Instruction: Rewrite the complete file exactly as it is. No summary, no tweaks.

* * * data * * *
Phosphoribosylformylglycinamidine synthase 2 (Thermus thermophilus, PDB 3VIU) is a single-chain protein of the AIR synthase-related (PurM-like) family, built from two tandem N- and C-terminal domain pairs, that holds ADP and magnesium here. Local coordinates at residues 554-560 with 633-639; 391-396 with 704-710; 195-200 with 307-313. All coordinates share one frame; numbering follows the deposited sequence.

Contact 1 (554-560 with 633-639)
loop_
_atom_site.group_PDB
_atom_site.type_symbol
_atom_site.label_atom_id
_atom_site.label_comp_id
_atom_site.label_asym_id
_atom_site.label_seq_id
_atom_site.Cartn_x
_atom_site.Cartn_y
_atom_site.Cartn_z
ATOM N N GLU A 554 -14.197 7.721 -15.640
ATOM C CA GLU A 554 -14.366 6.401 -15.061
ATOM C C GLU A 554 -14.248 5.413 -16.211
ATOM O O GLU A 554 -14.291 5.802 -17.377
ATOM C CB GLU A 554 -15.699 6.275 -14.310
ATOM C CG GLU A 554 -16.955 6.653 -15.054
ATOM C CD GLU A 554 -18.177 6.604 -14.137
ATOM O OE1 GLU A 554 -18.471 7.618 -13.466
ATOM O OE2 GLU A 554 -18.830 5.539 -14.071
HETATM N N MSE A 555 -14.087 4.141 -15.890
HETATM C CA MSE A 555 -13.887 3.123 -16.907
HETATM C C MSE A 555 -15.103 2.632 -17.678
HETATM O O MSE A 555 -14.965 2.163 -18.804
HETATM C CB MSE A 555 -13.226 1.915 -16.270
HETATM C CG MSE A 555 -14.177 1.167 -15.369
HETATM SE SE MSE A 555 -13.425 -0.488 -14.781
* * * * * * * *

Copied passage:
Phosphoribosylformylglycinamidine synthase 2 (Thermus thermophilus, PDB 3VIU) is a single-chain protein of the AIR synthase-related (PurM-like) family, built from two tandem N- and C-terminal domain pairs, that holds ADP and magnesium here. Local coordinates at residues 554-560 with 633-639; 391-396 with 704-710; 195-200 with 307-313. All coordinates share one frame; numbering follows the deposited sequence.

Contact 1 (554-560 with 633-639)
loop_
_atom_site.group_PDB
_atom_site.type_symbol
_atom_site.label_atom_id
_atom_site.label_comp_id
_atom_site.label_asym_id
_atom_site.label_seq_id
_atom_site.Cartn_x
_atom_site.Cartn_y
_atom_site.Cartn_z
ATOM N N GLU A 554 -14.197 7.721 -15.640
ATOM C CA GLU A 554 -14.366 6.401 -15.061
ATOM C C GLU A 554 -14.248 5.413 -16.211
ATOM O O GLU A 554 -14.291 5.802 -17.377
ATOM C CB GLU A 554 -15.699 6.275 -14.310
ATOM C CG GLU A 554 -16.955 6.653 -15.054
ATOM C CD GLU A 554 -18.177 6.604 -14.137
ATOM O OE1 GLU A 554 -18.471 7.618 -13.466
ATOM O OE2 GLU A 554 -18.830 5.539 -14.071
HETATM N N MSE A 555 -14.087 4.141 -15.890
HETATM C CA MSE A 555 -13.887 3.123 -16.907
HETATM C C MSE A 555 -15.103 2.632 -17.678
HETATM O O MSE A 555 -14.965 2.163 -18.804
HETATM C CB MSE A 555 -13.226 1.915 -16.270
HETATM C CG MSE A 555 -14.177 1.167 -15.369
HETATM SE SE MSE A 555 -13.425 -0.488 -14.781